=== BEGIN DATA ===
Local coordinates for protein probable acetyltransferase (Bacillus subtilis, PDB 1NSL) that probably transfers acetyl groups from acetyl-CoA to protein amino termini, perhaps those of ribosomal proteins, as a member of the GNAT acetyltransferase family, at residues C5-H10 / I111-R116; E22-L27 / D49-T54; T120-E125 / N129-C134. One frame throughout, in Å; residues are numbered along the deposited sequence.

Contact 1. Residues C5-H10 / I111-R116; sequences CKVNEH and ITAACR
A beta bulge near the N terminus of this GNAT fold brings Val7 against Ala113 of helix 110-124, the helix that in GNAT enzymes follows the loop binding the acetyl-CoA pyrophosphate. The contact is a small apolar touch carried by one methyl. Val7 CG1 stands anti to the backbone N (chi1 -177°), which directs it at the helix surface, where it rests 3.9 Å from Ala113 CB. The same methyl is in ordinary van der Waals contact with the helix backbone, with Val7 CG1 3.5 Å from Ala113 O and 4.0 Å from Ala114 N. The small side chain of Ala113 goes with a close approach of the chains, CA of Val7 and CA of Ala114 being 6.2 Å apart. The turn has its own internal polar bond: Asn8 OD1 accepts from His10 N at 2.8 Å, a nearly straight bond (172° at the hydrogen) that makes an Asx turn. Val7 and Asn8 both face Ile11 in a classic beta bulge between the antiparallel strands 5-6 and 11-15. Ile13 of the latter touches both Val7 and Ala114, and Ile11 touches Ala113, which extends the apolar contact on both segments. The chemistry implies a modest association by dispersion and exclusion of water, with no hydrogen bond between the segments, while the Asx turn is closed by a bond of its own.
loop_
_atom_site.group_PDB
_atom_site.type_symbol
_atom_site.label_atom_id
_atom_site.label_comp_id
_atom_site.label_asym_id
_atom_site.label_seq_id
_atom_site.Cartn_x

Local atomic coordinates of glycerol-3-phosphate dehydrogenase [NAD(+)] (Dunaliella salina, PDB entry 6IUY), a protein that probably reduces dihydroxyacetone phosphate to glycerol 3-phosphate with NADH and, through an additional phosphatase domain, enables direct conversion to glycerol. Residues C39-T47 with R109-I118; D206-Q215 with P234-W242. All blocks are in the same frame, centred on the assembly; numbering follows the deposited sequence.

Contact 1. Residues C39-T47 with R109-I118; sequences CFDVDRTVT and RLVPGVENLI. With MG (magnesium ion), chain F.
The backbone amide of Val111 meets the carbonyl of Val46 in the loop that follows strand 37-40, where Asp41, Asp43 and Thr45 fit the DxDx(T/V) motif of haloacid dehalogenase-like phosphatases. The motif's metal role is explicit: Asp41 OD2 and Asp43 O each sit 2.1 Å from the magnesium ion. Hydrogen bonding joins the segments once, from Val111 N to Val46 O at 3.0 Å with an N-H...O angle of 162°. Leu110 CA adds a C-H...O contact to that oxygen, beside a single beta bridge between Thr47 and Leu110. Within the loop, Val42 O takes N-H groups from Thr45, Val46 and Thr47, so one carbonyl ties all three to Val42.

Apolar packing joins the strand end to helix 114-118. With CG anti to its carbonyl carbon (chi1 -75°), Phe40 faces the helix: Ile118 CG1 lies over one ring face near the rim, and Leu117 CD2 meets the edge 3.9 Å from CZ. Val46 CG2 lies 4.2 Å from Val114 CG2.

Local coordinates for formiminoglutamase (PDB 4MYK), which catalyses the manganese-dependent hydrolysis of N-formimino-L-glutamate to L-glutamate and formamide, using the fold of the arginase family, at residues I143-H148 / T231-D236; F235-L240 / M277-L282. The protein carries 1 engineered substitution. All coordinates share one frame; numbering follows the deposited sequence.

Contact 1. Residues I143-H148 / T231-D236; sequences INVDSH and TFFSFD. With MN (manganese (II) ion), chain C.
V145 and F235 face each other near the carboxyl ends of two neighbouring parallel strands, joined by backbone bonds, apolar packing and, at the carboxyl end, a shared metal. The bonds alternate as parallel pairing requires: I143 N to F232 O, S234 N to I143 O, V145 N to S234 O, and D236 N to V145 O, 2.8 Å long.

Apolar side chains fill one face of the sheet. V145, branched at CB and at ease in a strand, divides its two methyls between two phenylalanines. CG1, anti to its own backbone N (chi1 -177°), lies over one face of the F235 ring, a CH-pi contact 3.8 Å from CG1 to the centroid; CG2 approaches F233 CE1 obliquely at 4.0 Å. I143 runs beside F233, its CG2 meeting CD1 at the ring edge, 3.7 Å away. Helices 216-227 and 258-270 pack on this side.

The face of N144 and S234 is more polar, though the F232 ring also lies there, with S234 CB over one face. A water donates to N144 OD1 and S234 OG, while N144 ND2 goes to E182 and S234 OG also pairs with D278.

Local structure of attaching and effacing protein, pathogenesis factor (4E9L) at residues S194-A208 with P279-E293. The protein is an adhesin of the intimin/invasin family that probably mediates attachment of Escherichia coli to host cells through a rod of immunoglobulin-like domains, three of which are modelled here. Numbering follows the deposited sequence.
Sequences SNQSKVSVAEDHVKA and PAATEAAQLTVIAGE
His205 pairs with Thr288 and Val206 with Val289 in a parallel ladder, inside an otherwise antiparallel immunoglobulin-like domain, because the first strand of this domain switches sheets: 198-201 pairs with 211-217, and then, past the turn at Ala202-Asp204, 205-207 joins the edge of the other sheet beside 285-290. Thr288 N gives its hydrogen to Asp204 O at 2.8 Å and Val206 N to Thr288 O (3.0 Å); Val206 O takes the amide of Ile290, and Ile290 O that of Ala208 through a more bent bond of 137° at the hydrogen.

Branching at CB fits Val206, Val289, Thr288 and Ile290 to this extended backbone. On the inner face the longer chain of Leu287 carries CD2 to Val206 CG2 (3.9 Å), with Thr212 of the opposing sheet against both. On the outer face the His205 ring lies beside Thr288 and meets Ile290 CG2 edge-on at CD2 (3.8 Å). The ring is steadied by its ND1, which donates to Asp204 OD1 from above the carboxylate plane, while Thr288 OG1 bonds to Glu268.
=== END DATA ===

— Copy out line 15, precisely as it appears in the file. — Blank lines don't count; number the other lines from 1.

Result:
Apolar packing joins the strand end to helix 114-118. With CG anti to its carbonyl carbon (chi1 -75°), Phe40 faces the helix: Ile118 CG1 lies over one ring face near the rim, and Leu117 CD2 meets the edge 3.9 Å from CZ. Val46 CG2 lies 4.2 Å from Val114 CG2.